Ministers start talking compromise over Orthodox draft exemption bill

Ministers start talking compromise over Orthodox draft exemption bill

After haredi parties threaten to veto 2019 budget if draft bill not passed, compromise under review to allow exemption bill to pass ministerial committee first

Extremist ultra-Orthodox demonstrators, protesting against the army draft, block the entrance to Jerusalem on November 26, 2017. (Flash90)
Extremist ultra-Orthodox demonstrators, protesting against the army draft, block the entrance to Jerusalem on November 26, 2017. (Flash90)

Ministers were reportedly working Thursday on a compromise proposal for the passage of a bill to exempt ultra-Orthodox students from the military draft, in an attempt to keep the governing coalition from falling apart.

Ultra-Orthodox lawmakers had threatened to veto the 2019 state budget if the military draft bill was not passed, which would lead to the government’s collapse.

Hadashot news reported that under the emerging compromise, a draft exemption bill will be debated — and presumably passed — by the ministerial committee on legislation before the Knesset begins discussing the 2019 budget, but will not be voted on in the plenum until after the budget has been passed.

The compromise is intended to reassure the haredi parties that the bill will at least start advancing before the Knesset’s summer recess.

United Torah Judaism MK Meir Porush handcuffs himself to the microphone on the lectern in the Knesset plenum, during a speech about efforts to draft Haredim, on Tuesday, July 23, 2013. (photo credit: Flash90)

Senior officials in the ruling Likud party had warned earlier on Thursday that coalition infighting over the legislation could lead to the government’s collapse and bring early elections.

At issue is the form that new military draft legislation will take after the High Court of Justice in September threw out a law exempting ultra-Orthodox men engaged in religious study from military service, on the grounds it undermined the principle of equality before the law.

However, the court suspended its decision for a year to allow for a new arrangement to be put in place, giving the government the option to pass a new law.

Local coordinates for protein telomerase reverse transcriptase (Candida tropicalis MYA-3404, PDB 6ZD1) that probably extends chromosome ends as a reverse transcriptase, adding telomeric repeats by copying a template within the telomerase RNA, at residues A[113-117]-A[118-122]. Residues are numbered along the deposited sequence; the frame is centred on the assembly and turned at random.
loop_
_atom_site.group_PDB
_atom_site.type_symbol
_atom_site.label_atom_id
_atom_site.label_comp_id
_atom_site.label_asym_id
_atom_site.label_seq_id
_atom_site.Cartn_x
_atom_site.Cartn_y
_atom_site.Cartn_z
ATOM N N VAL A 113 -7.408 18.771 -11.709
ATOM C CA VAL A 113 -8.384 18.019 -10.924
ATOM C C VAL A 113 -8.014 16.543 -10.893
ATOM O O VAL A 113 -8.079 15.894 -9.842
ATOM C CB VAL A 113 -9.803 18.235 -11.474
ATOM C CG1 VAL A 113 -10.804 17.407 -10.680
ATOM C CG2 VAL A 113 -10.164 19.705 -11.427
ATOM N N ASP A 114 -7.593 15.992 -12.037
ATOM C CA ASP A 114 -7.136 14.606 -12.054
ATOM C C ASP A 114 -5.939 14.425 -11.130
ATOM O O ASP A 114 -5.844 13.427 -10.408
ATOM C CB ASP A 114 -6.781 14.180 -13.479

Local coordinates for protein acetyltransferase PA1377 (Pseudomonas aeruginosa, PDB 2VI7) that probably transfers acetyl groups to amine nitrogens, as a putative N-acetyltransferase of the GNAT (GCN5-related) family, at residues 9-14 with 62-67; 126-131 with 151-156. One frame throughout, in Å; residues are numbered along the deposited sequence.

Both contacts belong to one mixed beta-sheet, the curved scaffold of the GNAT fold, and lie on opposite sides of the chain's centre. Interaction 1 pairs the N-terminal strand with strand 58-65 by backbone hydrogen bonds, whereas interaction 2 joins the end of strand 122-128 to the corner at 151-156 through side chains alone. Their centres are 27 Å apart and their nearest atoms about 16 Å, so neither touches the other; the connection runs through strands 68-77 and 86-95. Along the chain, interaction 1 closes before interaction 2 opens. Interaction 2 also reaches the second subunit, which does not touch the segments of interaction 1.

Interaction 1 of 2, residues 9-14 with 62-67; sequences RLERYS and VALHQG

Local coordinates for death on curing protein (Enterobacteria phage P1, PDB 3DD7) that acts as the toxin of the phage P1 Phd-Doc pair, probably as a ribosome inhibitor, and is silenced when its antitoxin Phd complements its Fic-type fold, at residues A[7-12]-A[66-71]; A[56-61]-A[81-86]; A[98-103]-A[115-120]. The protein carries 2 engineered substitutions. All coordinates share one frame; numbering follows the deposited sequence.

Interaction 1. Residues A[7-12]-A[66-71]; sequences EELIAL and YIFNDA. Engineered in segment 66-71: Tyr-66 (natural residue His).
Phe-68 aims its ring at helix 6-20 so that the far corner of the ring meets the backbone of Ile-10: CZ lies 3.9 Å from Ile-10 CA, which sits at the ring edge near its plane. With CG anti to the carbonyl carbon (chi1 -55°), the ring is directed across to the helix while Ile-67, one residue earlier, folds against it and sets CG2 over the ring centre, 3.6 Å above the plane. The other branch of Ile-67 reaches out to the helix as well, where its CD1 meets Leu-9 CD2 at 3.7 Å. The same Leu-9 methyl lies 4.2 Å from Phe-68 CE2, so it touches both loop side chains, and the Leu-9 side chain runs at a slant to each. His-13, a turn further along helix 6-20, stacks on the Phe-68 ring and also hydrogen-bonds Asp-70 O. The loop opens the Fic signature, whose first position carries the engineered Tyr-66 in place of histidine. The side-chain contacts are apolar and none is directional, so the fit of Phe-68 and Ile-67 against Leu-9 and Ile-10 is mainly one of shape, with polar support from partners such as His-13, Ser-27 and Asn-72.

On Monday, the ultra-Orthodox parties submitted two bills on the military draft: The first, a quasi-constitutional Basic Law, would enshrine long-term Torah study as a recognized form of official service to the state in lieu of military service. The second bill would force the Defense Ministry to grant deferrals to yeshiva students, and refers back to the proposed Basic Law repeatedly in defending the arrangements.

Defense Minister Avigdor Liberman appears in fancy dress in a Purim video, March 1, 2018. (Screen capture: Twitter)

The Defense Ministry, meanwhile, has been formulating its own version of the ultra-Orthodox draft bill, with Defense Minister Avigdor Liberman, who leads the intensely secular Yisrael Beytenu party, saying that only the ministry’s proposal would receive the support of his lawmakers.

Amid the threats to the government’s stability, Prime Minister Benjamin Netanyahu agreed Wednesday to set up a committee made up of representatives from all six coalition parties to formulate a bill.

On Thursday, Liberman poked fun by dressing up as an ultra-Orthodox soldier to mark the Jewish holiday of Purim, traditionally celebrated by fancy dress.

The issue of ultra-Orthodox enlistment has been a contentious one in Israel, revolving around a decades-old debate as to whether young ultra-Orthodox men studying in yeshivas, or seminaries, should be called up for compulsory military service like the rest of Israel’s Jewish population. After reaching the age of 18, men must serve for 32 months and women for 24.

read more: